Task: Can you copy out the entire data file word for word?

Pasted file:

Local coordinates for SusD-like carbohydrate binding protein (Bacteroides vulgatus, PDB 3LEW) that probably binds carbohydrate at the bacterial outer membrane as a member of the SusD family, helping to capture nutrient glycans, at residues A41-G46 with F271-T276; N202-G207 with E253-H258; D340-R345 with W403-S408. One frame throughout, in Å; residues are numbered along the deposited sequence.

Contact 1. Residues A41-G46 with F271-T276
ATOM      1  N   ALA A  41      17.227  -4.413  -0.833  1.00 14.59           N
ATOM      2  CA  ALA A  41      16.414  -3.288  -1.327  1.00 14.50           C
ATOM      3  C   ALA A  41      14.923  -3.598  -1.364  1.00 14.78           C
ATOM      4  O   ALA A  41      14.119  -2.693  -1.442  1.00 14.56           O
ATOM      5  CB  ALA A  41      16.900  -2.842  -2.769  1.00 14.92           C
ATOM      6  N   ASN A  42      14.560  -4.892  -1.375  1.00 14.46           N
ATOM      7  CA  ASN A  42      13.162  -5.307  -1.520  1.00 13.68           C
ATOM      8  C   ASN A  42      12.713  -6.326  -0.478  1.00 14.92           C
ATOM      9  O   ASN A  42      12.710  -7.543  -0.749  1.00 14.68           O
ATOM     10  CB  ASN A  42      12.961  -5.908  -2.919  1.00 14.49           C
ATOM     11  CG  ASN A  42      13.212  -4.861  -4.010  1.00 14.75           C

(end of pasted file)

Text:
Local coordinates for SusD-like carbohydrate binding protein (Bacteroides vulgatus, PDB 3LEW) that probably binds carbohydrate at the bacterial outer membrane as a member of the SusD family, helping to capture nutrient glycans, at residues A41-G46 with F271-T276; N202-G207 with E253-H258; D340-R345 with W403-S408. One frame throughout, in Å; residues are numbered along the deposited sequence.

Contact 1. Residues A41-G46 with F271-T276
ATOM      1  N   ALA A  41      17.227  -4.413  -0.833  1.00 14.59           N
ATOM      2  CA  ALA A  41      16.414  -3.288  -1.327  1.00 14.50           C
ATOM      3  C   ALA A  41      14.923  -3.598  -1.364  1.00 14.78           C
ATOM      4  O   ALA A  41      14.119  -2.693  -1.442  1.00 14.56           O
ATOM      5  CB  ALA A  41      16.900  -2.842  -2.769  1.00 14.92           C
ATOM      6  N   ASN A  42      14.560  -4.892  -1.375  1.00 14.46           N
ATOM      7  CA  ASN A  42      13.162  -5.307  -1.520  1.00 13.68           C
ATOM      8  C   ASN A  42      12.713  -6.326  -0.478  1.00 14.92           C
ATOM      9  O   ASN A  42      12.710  -7.543  -0.749  1.00 14.68           O
ATOM     10  CB  ASN A  42      12.961  -5.908  -2.919  1.00 14.49           C
ATOM     11  CG  ASN A  42      13.212  -4.861  -4.010  1.00 14.75           C